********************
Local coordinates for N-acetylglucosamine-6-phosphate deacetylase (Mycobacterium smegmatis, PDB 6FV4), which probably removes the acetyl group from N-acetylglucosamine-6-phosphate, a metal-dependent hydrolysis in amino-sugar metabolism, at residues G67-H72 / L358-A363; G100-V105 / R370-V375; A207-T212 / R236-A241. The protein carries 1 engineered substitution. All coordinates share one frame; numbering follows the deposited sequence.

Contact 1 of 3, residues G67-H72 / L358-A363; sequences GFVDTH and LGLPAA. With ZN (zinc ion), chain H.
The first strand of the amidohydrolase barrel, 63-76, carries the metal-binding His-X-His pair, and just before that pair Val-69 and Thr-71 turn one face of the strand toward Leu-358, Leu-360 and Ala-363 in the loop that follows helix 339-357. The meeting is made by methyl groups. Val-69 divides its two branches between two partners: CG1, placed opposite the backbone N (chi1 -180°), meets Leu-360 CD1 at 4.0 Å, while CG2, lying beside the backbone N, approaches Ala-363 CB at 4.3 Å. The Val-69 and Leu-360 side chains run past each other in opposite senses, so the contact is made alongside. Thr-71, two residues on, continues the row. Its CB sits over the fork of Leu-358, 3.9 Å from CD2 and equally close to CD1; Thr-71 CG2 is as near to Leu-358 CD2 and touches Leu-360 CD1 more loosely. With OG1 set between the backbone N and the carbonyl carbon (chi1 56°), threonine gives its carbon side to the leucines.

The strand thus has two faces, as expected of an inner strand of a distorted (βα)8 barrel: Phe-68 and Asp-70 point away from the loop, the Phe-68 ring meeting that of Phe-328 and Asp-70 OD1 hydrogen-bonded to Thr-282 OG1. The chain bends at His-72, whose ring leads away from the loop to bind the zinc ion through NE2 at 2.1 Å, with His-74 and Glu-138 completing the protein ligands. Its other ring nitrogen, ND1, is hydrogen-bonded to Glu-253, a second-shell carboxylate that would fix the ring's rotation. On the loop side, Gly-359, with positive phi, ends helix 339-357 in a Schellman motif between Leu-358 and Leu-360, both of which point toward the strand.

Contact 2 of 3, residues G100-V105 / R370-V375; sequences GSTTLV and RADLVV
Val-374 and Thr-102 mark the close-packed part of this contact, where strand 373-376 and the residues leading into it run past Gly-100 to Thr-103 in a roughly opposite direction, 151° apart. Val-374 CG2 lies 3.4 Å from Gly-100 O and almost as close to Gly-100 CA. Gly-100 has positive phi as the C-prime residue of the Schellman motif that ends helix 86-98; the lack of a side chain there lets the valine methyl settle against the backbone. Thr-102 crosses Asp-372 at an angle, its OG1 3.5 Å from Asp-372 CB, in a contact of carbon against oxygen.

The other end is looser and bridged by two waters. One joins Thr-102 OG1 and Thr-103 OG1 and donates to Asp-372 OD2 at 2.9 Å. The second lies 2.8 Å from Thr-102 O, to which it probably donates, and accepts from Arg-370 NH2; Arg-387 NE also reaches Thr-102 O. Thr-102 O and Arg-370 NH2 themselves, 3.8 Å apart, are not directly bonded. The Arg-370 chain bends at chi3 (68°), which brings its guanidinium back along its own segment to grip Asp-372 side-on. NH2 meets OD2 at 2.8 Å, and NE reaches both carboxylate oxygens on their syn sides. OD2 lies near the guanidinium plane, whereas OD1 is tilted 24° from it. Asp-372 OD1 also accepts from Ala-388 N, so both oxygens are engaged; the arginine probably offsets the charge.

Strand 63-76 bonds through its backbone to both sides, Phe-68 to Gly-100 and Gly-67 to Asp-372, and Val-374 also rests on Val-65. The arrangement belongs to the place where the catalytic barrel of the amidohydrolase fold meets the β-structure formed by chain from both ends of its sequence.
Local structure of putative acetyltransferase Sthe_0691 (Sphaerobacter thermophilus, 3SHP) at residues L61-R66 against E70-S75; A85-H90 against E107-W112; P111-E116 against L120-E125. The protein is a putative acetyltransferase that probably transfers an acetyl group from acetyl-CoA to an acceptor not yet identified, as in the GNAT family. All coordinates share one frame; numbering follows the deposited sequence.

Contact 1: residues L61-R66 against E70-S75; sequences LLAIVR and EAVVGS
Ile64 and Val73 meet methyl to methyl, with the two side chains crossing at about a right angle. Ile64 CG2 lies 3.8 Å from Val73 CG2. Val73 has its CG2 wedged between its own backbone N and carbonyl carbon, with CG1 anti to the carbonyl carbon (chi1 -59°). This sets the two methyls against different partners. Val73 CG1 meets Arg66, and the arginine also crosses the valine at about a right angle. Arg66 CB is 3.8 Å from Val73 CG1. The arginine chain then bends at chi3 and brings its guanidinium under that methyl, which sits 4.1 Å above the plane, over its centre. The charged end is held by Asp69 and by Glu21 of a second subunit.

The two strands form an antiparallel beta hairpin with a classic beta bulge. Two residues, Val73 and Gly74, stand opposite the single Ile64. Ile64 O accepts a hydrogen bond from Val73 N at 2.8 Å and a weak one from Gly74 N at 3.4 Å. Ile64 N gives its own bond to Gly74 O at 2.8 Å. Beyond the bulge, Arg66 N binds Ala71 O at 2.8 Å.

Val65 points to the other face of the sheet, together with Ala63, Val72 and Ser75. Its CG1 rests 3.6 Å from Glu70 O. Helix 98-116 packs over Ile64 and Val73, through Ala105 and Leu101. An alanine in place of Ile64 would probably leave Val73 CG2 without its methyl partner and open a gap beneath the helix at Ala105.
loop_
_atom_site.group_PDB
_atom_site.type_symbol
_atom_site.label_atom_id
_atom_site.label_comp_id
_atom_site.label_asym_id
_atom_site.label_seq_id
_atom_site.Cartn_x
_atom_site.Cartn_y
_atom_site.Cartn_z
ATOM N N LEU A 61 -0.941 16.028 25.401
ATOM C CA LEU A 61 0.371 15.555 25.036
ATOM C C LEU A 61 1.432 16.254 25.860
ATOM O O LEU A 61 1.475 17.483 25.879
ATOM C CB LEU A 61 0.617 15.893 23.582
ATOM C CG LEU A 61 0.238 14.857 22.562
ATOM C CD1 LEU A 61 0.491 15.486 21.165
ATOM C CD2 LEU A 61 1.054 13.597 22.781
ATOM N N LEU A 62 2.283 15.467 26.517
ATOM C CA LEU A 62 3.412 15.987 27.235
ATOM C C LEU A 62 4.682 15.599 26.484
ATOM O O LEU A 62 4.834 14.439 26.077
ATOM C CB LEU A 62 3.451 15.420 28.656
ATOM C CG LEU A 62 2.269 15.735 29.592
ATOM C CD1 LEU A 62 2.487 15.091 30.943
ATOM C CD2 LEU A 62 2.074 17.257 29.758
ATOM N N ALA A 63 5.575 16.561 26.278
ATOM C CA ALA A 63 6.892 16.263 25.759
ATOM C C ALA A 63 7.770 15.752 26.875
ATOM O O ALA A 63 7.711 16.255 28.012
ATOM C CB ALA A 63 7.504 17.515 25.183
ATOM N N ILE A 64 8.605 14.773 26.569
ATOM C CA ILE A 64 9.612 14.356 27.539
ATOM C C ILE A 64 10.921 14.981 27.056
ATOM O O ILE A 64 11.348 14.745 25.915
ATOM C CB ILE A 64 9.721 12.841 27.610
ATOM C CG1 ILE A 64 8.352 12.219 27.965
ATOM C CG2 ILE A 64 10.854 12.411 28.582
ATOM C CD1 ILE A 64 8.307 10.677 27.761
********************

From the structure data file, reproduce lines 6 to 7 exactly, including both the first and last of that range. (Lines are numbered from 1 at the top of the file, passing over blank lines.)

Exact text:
Val-374 and Thr-102 mark the close-packed part of this contact, where strand 373-376 and the residues leading into it run past Gly-100 to Thr-103 in a roughly opposite direction, 151° apart. Val-374 CG2 lies 3.4 Å from Gly-100 O and almost as close to Gly-100 CA. Gly-100 has positive phi as the C-prime residue of the Schellman motif that ends helix 86-98; the lack of a side chain there lets the valine methyl settle against the backbone. Thr-102 crosses Asp-372 at an angle, its OG1 3.5 Å from Asp-372 CB, in a contact of carbon against oxygen.

The other end is looser and bridged by two waters. One joins Thr-102 OG1 and Thr-103 OG1 and donates to Asp-372 OD2 at 2.9 Å. The second lies 2.8 Å from Thr-102 O, to which it probably donates, and accepts from Arg-370 NH2; Arg-387 NE also reaches Thr-102 O. Thr-102 O and Arg-370 NH2 themselves, 3.8 Å apart, are not directly bonded. The Arg-370 chain bends at chi3 (68°), which brings its guanidinium back along its own segment to grip Asp-372 side-on. NH2 meets OD2 at 2.8 Å, and NE reaches both carboxylate oxygens on their syn sides. OD2 lies near the guanidinium plane, whereas OD1 is tilted 24° from it. Asp-372 OD1 also accepts from Ala-388 N, so both oxygens are engaged; the arginine probably offsets the charge.